"More on Simplicity"



By Dr. Ken


There may not be a lot of individuals concerned enough about the inaccuracies of the NFL Legacy and Throwback uniforms I mentioned in the November HELMET HUT Helmet News/Reflections column, but we are all making similar comments and I certainly appreciate the e mails I received about this matter. The UNI WATCH site [ http://www.uniwatchblog.com/ ] does a wonderful job of describing and discussing the uniform vagaries of all sports and did a particularly excellent November 14, 2009 column about the early 1960’s AFL uniforms. My wife recently commented on the unadorned externally padded MacGregor helmets I wore in high school and this sparked further conversation in our facility about the garish new designs seen at every level of the game. As a reminder that simple is in fact better, I took yet another look at a wonderful photo of legendary Wyoming, Ohio High School coaching legend Bob Lewis.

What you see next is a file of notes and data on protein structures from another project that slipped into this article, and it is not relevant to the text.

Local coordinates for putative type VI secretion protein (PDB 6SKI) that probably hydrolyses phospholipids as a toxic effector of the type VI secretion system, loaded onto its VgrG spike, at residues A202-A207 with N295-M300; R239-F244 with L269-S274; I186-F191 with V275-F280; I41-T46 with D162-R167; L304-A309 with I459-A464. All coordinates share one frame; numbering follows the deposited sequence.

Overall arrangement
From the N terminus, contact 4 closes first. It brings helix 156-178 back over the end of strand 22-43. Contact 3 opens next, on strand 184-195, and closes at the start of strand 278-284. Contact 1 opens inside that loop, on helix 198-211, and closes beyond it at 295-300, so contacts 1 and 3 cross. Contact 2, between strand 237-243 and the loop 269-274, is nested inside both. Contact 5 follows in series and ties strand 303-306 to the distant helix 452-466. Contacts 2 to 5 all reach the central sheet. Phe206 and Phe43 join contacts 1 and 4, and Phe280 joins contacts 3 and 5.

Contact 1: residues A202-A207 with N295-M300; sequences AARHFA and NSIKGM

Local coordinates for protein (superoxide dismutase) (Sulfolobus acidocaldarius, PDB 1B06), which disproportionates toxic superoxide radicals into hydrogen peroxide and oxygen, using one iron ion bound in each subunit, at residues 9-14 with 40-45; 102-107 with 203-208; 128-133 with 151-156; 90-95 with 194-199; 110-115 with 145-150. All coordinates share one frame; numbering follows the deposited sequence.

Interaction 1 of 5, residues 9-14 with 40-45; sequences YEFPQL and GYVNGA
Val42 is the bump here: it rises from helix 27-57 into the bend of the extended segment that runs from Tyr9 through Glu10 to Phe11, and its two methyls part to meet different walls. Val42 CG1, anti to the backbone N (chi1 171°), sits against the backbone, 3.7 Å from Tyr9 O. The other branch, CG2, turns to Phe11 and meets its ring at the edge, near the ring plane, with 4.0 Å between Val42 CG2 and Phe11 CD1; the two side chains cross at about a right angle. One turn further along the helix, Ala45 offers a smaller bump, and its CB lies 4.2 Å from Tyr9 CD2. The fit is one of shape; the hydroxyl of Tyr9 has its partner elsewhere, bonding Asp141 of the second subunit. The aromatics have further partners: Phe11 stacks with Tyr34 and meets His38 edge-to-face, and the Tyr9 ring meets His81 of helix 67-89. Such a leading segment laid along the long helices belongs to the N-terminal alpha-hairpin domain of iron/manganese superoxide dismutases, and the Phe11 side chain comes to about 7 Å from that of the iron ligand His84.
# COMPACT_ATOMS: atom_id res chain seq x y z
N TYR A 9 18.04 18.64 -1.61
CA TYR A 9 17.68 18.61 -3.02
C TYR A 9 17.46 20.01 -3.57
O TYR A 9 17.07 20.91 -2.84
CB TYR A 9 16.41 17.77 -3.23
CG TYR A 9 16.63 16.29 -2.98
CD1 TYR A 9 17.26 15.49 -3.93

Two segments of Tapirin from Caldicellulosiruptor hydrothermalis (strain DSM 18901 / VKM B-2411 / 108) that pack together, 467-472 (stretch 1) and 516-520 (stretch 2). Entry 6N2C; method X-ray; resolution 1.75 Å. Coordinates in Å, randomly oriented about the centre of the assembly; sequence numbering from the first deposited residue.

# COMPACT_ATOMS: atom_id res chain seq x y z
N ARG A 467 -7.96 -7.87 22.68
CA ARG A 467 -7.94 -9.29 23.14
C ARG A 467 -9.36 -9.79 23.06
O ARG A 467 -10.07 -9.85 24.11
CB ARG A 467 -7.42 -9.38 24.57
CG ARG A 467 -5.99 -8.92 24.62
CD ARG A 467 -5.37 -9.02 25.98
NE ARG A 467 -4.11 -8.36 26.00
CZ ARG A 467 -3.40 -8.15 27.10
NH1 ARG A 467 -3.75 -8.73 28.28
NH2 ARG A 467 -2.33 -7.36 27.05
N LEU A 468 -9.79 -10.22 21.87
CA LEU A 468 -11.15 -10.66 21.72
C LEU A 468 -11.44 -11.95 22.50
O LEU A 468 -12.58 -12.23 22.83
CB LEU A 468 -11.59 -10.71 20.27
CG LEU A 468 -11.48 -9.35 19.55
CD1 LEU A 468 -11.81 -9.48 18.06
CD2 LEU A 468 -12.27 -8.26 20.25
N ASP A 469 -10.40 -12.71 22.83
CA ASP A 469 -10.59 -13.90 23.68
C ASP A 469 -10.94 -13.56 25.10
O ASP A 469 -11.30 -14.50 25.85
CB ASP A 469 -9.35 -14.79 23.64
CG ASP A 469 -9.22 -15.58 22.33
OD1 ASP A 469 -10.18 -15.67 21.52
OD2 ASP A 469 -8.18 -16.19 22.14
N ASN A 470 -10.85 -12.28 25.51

I have, in many past columns, noted that upon my arrival at Cincinnati in the mid-1960's, I learned quickly that Ohio high school football ranked at the top of the list in the 1950’s and ‘60’s. The province of tough steel and coal industry youngsters, there was a great mix of big and strong, small and strong, and always tough players to fill most rosters within the state’s borders. The arguments raged as to where the best high school football was played. Today, its clear, as reflected in the number of Division 1 and overall number of football scholarships given, that Florida, California, and Texas are far ahead of the rest of the country. The weather, summer passing leagues, emphasis upon football, and primarily the shift in population centers are all legitimate reasons for this. Fifty years ago, evening long arguments discussed the merits of Ohio and Pennsylvania high school ball and how it stacked up against Texas. Florida as a recruiting center wasn’t even a pipe dream as the relatively under populated state’s football powers traveled to Ohio and Pennsylvania for the majority of their players. Louisiana and Mississippi would have the right to pipe up about having the most NFL players relative to population numbers and density but overall opinion, no matter where a fan lived, always left Ohio at or near the top of the heap. Bob Lewis built a dynasty at Cincinnati area Wyoming High School, earning a first year mark of 8-1 in 1956, and then tacking together six undefeated seasons in the seven years between 1958 and 1964. His 1962 squad was still a hot topic of conversation among the UC coaching staff and quite a few of the players two and three years later. Scoring 446 points and giving up zero (that’s a 446-0 advantage) in their 10-0 season, Lewis obviously had a powerhouse in what was then the best high school football area in the nation. Wow, I was impressed.